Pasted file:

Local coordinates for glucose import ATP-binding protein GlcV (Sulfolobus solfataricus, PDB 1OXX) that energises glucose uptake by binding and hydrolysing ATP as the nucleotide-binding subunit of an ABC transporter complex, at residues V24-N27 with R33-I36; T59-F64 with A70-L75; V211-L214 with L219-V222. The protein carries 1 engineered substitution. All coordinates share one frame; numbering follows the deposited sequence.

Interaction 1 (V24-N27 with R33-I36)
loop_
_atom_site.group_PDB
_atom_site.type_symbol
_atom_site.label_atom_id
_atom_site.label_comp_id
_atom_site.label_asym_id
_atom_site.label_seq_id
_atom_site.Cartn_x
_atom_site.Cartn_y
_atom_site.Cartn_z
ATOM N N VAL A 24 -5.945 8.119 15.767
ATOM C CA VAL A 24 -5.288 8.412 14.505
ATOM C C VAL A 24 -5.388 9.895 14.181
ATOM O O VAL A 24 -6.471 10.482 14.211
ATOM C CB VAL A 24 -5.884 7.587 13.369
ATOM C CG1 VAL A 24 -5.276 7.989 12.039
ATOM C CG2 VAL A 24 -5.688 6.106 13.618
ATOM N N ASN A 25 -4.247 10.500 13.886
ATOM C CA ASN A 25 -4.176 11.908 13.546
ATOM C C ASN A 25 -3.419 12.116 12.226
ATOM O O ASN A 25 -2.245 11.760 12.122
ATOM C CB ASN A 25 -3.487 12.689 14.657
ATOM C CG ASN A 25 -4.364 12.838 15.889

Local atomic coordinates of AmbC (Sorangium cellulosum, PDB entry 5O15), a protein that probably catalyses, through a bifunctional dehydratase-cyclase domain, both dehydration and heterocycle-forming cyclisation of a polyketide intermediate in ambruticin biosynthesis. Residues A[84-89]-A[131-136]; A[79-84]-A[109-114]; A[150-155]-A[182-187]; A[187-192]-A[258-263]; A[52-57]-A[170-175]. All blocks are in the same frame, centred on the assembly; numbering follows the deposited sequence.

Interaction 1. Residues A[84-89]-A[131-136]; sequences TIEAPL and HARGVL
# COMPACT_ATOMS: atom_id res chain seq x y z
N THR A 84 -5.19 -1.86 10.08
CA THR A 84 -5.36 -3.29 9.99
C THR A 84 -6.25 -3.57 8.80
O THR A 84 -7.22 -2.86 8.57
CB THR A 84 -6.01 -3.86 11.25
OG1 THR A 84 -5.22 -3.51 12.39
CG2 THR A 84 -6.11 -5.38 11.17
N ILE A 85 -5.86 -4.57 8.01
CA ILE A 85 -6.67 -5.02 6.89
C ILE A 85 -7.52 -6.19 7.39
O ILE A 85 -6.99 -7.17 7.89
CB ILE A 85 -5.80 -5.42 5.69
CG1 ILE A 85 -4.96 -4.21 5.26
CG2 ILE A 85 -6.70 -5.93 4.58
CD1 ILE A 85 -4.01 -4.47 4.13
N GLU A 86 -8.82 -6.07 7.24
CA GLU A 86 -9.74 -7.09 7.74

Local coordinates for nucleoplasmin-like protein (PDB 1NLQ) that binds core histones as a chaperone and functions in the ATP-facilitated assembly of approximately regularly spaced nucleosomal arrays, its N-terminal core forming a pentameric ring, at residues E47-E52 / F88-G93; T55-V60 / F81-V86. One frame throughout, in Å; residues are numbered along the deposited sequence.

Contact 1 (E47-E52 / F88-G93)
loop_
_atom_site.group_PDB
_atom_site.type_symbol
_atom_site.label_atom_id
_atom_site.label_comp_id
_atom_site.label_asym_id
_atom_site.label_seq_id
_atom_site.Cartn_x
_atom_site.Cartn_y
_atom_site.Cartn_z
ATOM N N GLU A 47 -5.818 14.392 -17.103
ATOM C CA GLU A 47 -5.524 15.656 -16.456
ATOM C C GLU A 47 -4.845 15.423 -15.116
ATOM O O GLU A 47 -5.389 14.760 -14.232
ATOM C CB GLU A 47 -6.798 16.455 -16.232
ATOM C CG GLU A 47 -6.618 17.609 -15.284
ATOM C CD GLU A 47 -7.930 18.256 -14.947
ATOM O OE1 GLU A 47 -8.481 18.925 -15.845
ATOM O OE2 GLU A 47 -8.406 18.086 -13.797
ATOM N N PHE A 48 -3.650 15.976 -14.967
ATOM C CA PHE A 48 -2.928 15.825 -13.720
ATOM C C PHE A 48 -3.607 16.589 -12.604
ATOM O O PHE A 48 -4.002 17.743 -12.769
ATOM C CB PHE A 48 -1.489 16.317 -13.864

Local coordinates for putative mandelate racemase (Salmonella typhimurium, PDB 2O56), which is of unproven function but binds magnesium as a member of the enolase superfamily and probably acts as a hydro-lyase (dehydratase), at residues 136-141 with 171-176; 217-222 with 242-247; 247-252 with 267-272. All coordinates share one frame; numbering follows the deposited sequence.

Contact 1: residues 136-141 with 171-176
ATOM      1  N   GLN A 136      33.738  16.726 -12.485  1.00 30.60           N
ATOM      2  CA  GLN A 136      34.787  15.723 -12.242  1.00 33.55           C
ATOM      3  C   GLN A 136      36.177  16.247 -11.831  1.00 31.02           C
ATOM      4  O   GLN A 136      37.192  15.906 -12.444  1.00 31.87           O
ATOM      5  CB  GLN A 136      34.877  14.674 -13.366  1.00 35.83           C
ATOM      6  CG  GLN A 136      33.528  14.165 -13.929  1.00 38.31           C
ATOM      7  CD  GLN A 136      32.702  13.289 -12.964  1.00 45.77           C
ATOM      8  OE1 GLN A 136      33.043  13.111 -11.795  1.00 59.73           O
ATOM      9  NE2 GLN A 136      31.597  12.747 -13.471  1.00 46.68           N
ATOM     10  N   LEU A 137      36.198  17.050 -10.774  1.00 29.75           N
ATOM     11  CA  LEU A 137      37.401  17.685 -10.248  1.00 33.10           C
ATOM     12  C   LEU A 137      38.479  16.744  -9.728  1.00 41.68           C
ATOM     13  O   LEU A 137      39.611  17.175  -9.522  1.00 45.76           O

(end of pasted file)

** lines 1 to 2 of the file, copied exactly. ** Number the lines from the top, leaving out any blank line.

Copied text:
Local coordinates for glucose import ATP-binding protein GlcV (Sulfolobus solfataricus, PDB 1OXX) that energises glucose uptake by binding and hydrolysing ATP as the nucleotide-binding subunit of an ABC transporter complex, at residues V24-N27 with R33-I36; T59-F64 with A70-L75; V211-L214 with L219-V222. The protein carries 1 engineered substitution. All coordinates share one frame; numbering follows the deposited sequence.

Interaction 1 (V24-N27 with R33-I36)